The whole idea of intellectual property protection can be confusing. Most people are familiar with copyright protection, but are not as clear on patents. Patents are a way of protecting inventions, innovations and sometimes engineering processes. Even animal and plant hybrids can be patented. While there are a number of things patents protect, there are some exclusions.
Patent is a form of intellectual property protection which grants to its owner the right to exclude others from using, manufacturing and selling the patent item. For example, per the language of the federal patent law, any person who “invents or discovers any new and useful process, machine, manufacture, or composition of matter, or any new and useful improvement thereof, may obtain a patent,” subject to the conditions and requirements of the law. Patents can be obtained for new and useful processes, machines, articles of manufacture, compositions of matter, designs (relating to articles of manufacture), some animals, some microbes and plants.
In the United States, a utility patent’s term is 20 years and a design patents term is 14 years. Registering a patent is more than an administrative process and in the United States, begins with filing an application with the Patent and Trademark Office.
For patents, the fees are substantially higher and the process is more detailed, because of the check and balance system in place. New patents are checked against existing patents. If there are items that are too similar, a new patent application could be denied.
Exclude v. Exclusions
A patent is a property rights which excludes others from using your creation. It differs from copyright in that it does not require a creator or inventor to build, sell, or manufacture their work. This ability to exclude is distinguishable from patent exclusions. Patent exclusions are those processes, innovations or inventions which cannot be given t protection under patent law.
Things That Cannot Be Patented
For patents, the concept of inventions is easy to understand. So, it’s not hard to figure out why a machine, a manufacturing process or even a special combinations of matter can be patented. But, there are gray areas. Some of the things that cannot be protected under existing patent law are:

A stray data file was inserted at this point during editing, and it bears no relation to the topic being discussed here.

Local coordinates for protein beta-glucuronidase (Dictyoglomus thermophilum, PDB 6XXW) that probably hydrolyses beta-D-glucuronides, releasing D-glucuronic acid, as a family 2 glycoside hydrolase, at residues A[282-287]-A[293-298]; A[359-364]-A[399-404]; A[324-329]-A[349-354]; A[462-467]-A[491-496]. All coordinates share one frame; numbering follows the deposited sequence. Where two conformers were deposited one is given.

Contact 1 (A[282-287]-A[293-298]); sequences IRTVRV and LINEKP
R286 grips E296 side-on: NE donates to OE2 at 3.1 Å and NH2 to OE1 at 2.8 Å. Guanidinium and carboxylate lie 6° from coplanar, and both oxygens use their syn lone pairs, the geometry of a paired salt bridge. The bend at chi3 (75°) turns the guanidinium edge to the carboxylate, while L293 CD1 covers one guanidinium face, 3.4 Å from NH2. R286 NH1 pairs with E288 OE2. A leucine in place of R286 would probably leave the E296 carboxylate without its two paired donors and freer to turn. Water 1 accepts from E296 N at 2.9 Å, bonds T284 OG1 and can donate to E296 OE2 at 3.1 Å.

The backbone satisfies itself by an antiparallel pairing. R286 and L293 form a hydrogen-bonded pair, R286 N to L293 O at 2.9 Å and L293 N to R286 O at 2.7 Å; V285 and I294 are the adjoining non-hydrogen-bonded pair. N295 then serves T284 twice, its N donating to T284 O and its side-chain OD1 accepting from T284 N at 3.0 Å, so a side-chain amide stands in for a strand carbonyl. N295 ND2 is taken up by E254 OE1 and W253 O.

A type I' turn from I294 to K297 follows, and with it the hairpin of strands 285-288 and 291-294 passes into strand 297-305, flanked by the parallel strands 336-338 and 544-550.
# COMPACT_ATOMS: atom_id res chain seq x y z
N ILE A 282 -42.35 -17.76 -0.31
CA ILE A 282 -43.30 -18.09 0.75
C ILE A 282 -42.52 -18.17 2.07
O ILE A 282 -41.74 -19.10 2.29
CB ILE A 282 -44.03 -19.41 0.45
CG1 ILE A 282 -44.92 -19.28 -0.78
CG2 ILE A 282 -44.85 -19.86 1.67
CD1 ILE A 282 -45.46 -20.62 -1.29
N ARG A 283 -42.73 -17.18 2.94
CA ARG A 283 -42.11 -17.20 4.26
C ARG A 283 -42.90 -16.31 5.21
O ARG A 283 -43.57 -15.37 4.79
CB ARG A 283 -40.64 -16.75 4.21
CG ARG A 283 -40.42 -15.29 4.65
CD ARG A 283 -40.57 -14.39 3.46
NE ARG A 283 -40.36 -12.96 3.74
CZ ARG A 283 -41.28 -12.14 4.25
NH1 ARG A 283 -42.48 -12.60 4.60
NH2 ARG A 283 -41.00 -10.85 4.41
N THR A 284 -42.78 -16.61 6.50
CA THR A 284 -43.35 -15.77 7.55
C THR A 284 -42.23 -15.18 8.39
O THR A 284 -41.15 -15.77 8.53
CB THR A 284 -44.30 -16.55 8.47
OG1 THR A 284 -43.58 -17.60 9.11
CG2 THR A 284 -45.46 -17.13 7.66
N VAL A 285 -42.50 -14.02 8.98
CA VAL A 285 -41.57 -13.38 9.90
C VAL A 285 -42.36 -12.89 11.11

1. Laws of nature and physical phenomena;
2. Atomic and nuclear energy based inventions intended solely as weapons;
3. Machines serving no useful purpose; and
4. Mere or abstract idea or suggestion.
When it comes to ideas, the general rule is that they do not receive intellectual property protection. As for physical phenomenon, plants, and minerals, anything that naturally occurs is not a man-made creation. Thus, not eligible for being patented. This category of exclusions is best demonstrated in talking about some lasers, which became part of the technological mainstream in the 1960s, but were discovered later to naturally occur in the atmosphere of planets. Also, while human beings cannot be patented, some human proteins or chemicals can if removed from a person and purified.
Patent law was designed to protect the creations of the mind like trademark and copyright law. As the world becomes more technologically advanced, patent laws will evolve and exclusions will depend on interpreting the existing or modified law.
For more information about patents, you can check out useful books, such as Elias and Stim’s Patent, Copyright and Trademark: An Intellectual Property Desk Reference, at your local library or bookstore. For additional information, check out the following websites: